Detective Sergeant Heather Taylor is black, and a woman, and a cop, in that order. In her years on the force, and as president of the Ethical Society of Police, she’s been threatened with discipline for talking to reporters, when officials of the (mostly) white St. Louis Police Officers Association –the police “union” –do it all the time.
She turned in her head-of-ESOP predecessor for embezzlement, saying he deserved to go to jail. She’s had her heart broken every time she’s worked a homicide scene, wondering whose son, brother, daughter, or sister was lying dead in an alley. She’s been threatened by fellow officers. And she’s had quite enough.
This week, Taylor took to Twitter to vent about the toxic racism that permeates the culture of the St. Louis Metropolitan Police Department.
She wrote “Logged into Twitter and the first thing I see is a photo of an officer that liked the idea of me ‘bleeding out.’ Who also called me a ‘bXXXX.’ He still works at SLMPD.”
The cop’s photo was with a doctor and an organization that works with victims of violence. Taylor Tweeted “The organization and doctor are amazing. They don’t know the monsters that exist within this place…I often see him on homicide callouts, and I remain professional because our victims always come first.”
“So no, don’t ever tell me I’m one of the blue. I’m black, and I’m a woman. I’m always professional…Even when I’m beyond disgusted with the very people I have to work with.”
One day after her Tweets, the Post-Dispatch reported that officer Nathaniel Hendren, accused of shooting and killing fellow officer Katlyn Alix during what the cover story claims was a game of “Russian Roulette” at Hendren’s apartment, ignored a call for a burglar alarm at a business. Instead, Hendren, who was on duty, made a cell phone call from his apartment to another cop asking him to check out the alarm. Moments later, he supposedly shot and killed Alix, who was off duty.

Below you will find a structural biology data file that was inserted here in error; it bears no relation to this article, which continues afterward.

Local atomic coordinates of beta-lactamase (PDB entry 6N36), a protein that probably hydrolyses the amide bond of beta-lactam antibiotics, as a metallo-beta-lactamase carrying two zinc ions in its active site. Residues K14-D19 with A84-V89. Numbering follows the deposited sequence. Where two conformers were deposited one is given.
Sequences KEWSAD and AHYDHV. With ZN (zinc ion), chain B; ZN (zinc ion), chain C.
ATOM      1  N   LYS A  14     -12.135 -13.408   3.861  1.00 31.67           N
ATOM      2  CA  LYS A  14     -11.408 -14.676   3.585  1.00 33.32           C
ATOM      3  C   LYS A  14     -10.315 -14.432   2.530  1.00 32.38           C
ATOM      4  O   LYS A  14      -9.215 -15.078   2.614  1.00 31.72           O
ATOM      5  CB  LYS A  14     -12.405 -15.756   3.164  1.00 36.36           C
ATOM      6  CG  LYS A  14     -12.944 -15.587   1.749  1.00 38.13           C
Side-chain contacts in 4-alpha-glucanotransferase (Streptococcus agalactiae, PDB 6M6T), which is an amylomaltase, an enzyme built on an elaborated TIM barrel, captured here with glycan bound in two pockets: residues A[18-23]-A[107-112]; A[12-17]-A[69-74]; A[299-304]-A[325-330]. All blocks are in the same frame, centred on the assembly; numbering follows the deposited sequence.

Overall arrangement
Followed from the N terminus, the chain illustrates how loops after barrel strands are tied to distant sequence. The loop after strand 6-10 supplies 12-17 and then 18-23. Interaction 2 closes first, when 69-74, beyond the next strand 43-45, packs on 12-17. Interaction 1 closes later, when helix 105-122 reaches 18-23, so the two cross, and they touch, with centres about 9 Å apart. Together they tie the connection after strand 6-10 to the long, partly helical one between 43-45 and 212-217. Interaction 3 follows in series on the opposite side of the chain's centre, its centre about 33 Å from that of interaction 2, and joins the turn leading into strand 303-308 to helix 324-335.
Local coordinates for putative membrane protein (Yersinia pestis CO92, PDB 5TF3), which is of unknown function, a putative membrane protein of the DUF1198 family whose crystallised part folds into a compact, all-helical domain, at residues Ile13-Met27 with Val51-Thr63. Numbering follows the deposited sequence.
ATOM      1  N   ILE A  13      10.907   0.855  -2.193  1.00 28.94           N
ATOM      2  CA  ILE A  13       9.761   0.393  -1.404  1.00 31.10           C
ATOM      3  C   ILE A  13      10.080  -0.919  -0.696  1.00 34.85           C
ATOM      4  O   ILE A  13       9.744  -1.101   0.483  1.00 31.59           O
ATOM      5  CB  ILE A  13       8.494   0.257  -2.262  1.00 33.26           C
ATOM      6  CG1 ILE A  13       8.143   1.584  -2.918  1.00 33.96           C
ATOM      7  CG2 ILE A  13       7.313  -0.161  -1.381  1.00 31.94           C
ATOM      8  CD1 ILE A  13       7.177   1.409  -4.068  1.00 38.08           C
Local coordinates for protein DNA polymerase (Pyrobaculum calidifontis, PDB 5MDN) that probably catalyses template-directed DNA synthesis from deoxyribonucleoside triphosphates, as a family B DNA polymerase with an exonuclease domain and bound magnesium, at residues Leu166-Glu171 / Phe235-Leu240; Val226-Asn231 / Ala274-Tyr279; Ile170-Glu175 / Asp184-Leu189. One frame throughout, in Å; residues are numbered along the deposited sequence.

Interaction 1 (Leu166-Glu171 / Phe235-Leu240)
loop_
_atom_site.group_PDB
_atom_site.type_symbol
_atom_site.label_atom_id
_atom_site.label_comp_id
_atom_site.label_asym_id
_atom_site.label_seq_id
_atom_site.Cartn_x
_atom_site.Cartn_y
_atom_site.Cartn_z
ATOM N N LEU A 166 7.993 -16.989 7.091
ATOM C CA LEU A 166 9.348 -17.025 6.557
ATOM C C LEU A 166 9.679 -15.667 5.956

Add racism, dereliction of duty, and killing another officer to the four cops indicted by a federal grand jury for covering up their beating of an undercover black cop at a protest over — wait for it — a police shooting. Add those to a flood of federal court civil suits charging brutality, the arrest of two officers for shooting a civilian outside a bar, and the 28 cops forbidden from submitting cases to the circuit attorney because they’re allegedly liars, and it equals a police department in moral free fall.
The attitude of the city’s top brass is that there’s nothing to see here. Mayor Krewson, Police Chief John Hayden, and Public Safety Director Jimmie Edwards all say there’s no crisis in the department, only dozens of cops who’ve made isolated, individual, bad decisions.
During a spirited (okay, downright nasty) exchange I had on Twitter with Jane Dueker, a hired-gun lobbyist, lawyer, and (nominal) Democratic Party heavyweight, I wondered about her core values, since she represents the St. Louis Police Officer’s Association as a lobbyist, even though the police “union” has been attacked as both racist and a shield for bad police officers. Dueker shot back that I “hate all cops.”
That, in a nutshell, is the problem. The city’s elites refuse to even consider that the good work of many officers is being undercut by a toxic culture of racism and bad behavior in the SLMPD, and that any racism, brutality, corruption, psychotic behavior, and dereliction of duty is the fault of a few individuals.
It might be useful for Dueker, the mayor, the chief, and the head of public safety to take a look at a 2016 edition of the publication Policing: An International Journal of Police Strategies and Management. In it, ex-cop and criminologist professor Gary Cordner had a funny thing happen while researching police culture.
Cordner waded through surveys competed by 13,000 police officers nationwide. He analyzed employee survey data from 89 U.S. police and sheriffs’ departments. And he found that there’s no such thing as police culture. Instead, he found that every law-enforcement agency has its own, individual culture, and that a department’s organizational culture determined how police interacted with the public and each other, and how they dealt with law-enforcement issues.
If you go by evidence, and not by the deflection of the city’s elites, you have to conclude that the SLMPD’s culture of tolerating bad behavior and normalizing deviance has at least something to do with the city’s astronomically high violent-crime rates. A police culture that tolerates and defends unprofessional behavior has a tough time switching gears and becoming professional when it comes to fighting crime.
Just ask Detective Sergeant Taylor.